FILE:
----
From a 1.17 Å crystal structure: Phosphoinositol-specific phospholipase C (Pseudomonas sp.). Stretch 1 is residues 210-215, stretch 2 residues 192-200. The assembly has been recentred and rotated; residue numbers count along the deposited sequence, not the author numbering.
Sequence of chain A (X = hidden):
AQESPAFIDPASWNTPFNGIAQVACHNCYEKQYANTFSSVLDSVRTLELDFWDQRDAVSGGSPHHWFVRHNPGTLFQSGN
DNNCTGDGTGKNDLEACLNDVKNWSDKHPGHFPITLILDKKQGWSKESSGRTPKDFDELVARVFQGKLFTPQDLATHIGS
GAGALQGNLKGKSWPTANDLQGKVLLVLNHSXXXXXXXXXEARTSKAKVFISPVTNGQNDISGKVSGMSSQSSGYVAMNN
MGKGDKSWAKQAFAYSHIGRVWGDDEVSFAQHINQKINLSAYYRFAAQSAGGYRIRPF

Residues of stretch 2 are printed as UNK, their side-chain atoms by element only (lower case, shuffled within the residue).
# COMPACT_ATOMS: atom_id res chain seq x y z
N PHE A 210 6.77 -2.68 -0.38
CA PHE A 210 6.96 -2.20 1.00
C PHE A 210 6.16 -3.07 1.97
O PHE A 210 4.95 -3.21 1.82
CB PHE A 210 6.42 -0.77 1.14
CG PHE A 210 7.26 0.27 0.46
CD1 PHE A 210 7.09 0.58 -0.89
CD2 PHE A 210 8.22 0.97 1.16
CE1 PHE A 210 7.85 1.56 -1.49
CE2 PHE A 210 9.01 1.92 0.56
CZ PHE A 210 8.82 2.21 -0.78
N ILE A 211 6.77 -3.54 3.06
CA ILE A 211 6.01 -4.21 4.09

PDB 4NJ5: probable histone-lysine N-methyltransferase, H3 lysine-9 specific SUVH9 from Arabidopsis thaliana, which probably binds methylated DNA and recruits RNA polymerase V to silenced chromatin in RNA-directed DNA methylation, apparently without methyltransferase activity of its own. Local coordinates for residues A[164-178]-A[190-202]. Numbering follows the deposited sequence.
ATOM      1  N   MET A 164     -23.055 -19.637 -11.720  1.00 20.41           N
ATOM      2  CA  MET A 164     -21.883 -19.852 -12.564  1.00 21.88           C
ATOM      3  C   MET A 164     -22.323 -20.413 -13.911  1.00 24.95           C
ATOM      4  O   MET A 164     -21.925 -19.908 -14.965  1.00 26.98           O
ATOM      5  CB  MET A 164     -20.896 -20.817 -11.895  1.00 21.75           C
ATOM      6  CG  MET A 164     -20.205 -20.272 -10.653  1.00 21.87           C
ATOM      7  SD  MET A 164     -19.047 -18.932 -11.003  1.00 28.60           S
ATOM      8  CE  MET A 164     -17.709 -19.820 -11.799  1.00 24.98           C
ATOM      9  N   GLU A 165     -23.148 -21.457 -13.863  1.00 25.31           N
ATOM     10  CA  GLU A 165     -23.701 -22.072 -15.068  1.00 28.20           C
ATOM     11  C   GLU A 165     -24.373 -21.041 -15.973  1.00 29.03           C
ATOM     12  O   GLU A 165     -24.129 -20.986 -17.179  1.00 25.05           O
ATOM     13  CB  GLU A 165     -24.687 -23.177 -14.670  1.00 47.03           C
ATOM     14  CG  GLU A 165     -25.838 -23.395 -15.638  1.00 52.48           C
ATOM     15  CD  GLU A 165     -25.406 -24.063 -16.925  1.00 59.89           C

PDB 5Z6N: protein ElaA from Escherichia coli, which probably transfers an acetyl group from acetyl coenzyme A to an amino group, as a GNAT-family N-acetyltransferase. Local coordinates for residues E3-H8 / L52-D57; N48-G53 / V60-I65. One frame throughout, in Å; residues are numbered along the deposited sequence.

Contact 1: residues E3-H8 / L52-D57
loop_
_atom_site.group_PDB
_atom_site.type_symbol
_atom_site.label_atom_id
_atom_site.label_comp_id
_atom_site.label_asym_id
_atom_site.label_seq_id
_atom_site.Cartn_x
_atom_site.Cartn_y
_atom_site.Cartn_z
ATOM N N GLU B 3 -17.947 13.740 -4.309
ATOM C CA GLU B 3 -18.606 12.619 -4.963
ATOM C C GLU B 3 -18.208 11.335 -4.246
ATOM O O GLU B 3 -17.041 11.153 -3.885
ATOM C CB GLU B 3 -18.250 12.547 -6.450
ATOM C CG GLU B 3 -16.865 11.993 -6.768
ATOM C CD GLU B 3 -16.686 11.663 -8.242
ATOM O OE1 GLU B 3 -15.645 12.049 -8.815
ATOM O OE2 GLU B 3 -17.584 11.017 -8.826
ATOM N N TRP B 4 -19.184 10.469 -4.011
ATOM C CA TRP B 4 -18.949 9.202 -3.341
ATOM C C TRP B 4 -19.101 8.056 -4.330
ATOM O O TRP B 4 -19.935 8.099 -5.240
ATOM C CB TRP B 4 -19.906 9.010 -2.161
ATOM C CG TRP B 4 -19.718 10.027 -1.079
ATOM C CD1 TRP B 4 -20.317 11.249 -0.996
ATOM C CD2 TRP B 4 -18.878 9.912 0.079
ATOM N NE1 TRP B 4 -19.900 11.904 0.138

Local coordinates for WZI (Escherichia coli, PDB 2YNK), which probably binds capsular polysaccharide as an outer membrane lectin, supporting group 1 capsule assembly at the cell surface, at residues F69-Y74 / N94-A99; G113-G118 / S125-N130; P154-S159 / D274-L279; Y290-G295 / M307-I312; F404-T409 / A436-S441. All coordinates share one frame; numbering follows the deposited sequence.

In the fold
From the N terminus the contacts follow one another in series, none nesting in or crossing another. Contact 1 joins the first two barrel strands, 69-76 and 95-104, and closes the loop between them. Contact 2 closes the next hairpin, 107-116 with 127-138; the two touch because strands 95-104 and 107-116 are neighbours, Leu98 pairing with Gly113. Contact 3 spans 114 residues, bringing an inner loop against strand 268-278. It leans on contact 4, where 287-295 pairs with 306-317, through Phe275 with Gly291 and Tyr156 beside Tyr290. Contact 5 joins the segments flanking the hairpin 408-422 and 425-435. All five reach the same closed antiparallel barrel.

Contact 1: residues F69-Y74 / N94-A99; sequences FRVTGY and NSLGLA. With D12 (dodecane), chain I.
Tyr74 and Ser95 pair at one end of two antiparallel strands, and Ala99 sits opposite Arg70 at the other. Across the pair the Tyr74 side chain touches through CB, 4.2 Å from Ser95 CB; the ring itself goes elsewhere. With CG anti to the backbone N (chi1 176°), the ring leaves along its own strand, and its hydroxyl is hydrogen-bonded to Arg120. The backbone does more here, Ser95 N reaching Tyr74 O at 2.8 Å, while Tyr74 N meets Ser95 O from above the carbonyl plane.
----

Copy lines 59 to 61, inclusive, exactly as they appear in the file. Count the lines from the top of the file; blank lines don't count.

ATOM N N TRP B 4 -19.184 10.469 -4.011
ATOM C CA TRP B 4 -18.949 9.202 -3.341
ATOM C C TRP B 4 -19.101 8.056 -4.330